Sparrows

Instead of taking a needed nap this afternoon, I decided to get ahead in next week’s reading of Institutes of the Christian Religion.

Today’s (it’s actually tomorrow’s) selection was from Book 1, Chapter 17, Sections 3-7. Chapter 17 is titled, “Use to Be Made of the Doctrine of Providence.”

This excerpt is from Section 6 (emphasis mine),

The chief aim of the historical books of Scripture is to show that the ways of His saints are so carefully guarded by the Lord, as to prevent them even from dashing their foot against a stone.

Therefore, as we a little ago justly exploded the opinion of those who feign a universal providence, which does not condescend to take special care of every creature, so it is of the highest moment that we should specially recognize this care toward ourselves.

Hence, our Savior, after declaring that even a sparrow falls not to the ground without the will of His Father, immediately makes the application, that being more valuable than many sparrows, we ought to consider that God proves more carefully for us.

As I read this, my wife drew my attention to something right outside our kitchen window. I saw it, grabbed our camera and took a couple of pictures, here’s one of them:

sparrows

Coincidence? Ha!

Calvin, of course, is alluding to Jesus’ words in Matthew 10:29-31.

Convinced

I’ve read the Bible solely as an important work of literature. I’ve also read it with the intent of using it as a weapon against the faith of someone who was utterly convinced of its unique divine inspiration.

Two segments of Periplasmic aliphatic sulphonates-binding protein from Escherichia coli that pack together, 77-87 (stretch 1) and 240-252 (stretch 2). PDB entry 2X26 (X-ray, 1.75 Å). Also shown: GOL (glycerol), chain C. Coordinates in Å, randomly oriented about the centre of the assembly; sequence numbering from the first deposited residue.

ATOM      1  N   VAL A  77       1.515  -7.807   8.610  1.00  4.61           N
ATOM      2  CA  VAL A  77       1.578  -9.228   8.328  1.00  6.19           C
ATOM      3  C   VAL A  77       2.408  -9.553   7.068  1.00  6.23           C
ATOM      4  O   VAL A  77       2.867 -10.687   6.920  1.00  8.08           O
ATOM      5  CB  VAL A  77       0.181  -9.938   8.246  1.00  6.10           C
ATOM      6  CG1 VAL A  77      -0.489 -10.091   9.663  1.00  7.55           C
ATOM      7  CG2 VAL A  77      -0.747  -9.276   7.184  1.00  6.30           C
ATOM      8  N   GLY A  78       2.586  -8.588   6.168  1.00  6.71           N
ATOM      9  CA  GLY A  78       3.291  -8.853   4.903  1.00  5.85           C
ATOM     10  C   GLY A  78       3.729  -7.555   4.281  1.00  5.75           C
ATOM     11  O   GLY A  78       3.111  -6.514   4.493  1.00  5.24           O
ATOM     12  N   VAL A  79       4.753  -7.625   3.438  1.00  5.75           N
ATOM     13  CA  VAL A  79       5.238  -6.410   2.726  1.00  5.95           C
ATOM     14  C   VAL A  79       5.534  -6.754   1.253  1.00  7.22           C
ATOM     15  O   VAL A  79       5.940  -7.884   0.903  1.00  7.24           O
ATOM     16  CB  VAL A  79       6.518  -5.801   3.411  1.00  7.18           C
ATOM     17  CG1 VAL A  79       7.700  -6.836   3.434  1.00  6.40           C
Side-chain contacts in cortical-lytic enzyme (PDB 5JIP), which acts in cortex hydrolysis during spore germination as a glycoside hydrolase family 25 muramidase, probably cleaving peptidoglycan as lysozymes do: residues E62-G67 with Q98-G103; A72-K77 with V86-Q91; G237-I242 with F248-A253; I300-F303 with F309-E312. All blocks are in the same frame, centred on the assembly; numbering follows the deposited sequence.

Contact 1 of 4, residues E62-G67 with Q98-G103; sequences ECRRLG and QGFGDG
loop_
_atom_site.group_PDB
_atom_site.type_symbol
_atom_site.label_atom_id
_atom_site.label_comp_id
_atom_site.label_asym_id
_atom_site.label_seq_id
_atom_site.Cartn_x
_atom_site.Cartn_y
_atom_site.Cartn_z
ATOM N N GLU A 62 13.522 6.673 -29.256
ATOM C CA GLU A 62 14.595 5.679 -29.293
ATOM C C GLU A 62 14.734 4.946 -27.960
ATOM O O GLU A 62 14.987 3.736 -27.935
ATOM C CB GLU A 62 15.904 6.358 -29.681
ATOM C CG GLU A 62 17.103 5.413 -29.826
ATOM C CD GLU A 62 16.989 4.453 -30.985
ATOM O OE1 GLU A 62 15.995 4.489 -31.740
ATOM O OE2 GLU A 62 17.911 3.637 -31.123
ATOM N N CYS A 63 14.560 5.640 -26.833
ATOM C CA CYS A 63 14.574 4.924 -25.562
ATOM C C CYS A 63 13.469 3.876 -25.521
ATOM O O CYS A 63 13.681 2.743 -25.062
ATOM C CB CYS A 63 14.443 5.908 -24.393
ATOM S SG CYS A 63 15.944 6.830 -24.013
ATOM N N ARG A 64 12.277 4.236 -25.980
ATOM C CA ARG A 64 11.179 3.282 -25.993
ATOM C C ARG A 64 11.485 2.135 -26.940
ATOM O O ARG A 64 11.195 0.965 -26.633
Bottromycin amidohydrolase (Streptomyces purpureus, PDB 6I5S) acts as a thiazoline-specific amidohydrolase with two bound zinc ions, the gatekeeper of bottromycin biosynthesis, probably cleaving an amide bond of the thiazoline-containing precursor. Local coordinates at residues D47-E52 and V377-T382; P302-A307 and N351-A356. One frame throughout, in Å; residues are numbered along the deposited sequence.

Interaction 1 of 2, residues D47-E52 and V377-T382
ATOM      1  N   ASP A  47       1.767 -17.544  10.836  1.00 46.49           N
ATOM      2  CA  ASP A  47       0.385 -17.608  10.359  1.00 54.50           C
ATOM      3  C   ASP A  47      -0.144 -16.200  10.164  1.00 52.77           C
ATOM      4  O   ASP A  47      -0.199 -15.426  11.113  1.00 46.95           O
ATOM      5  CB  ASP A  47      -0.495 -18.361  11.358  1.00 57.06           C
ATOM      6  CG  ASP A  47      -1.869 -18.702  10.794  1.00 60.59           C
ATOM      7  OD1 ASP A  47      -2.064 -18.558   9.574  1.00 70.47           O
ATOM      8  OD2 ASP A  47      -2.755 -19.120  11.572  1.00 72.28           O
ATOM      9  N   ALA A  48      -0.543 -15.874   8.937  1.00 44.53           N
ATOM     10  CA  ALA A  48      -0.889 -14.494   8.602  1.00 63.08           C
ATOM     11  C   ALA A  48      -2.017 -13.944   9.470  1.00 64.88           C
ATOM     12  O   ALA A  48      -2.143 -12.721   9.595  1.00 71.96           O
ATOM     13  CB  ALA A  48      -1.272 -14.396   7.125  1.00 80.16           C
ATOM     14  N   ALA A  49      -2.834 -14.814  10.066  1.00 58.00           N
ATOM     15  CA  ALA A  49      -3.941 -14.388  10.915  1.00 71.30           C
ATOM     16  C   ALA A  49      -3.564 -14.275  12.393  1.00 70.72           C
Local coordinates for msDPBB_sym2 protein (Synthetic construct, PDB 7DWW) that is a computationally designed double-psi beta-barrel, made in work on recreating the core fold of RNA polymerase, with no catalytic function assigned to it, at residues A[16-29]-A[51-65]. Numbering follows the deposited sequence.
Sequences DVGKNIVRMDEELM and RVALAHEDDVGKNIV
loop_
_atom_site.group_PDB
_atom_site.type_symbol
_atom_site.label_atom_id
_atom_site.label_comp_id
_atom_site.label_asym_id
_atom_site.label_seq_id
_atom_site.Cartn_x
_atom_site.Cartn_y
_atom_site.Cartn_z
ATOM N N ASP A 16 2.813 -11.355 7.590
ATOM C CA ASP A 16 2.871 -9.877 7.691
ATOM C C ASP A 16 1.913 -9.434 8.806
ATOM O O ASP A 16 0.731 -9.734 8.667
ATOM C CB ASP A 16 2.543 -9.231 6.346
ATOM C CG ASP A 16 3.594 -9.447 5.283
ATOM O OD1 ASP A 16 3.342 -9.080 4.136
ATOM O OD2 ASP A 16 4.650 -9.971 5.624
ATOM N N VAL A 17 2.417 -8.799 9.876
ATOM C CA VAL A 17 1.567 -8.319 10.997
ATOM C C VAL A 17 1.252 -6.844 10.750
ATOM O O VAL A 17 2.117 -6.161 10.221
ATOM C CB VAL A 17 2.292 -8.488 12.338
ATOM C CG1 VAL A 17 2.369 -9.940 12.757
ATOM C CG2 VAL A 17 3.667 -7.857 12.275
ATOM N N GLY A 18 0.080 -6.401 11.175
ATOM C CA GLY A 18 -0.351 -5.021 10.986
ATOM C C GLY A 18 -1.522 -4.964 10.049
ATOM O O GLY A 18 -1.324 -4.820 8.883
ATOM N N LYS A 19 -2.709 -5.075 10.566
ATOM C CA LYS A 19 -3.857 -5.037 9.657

In fact, it was during this time that I myself became utterly convinced that the Scriptures were of divine origin.

Yes, I know that the Bible “did not arrive by fax from heaven”.

As a matter of fact, Dan Brown might have benefited from reading John Calvin before erecting such an absurd straw man through one of his characters.

How did I become convinced that the Scripture is from God? Well it’s hard to put into words but I think Monsieur Calvin adequately describes my experience here:

Scripture, carrying its own evidence along with it, deigns not to submit to proofs and arguments, but owes the full conviction with which we ought to receive it to the testimony of the Spirit.

Enlightened by him, we no longer believe, either on our own judgment or that of others, that the Scriptures are from God; but, in a way superior to human Judgment, feel perfectly assured—as much so as if we beheld the divine image visibly impressed on it—that it came to us, by the instrumentality of men, from the very mouth of God.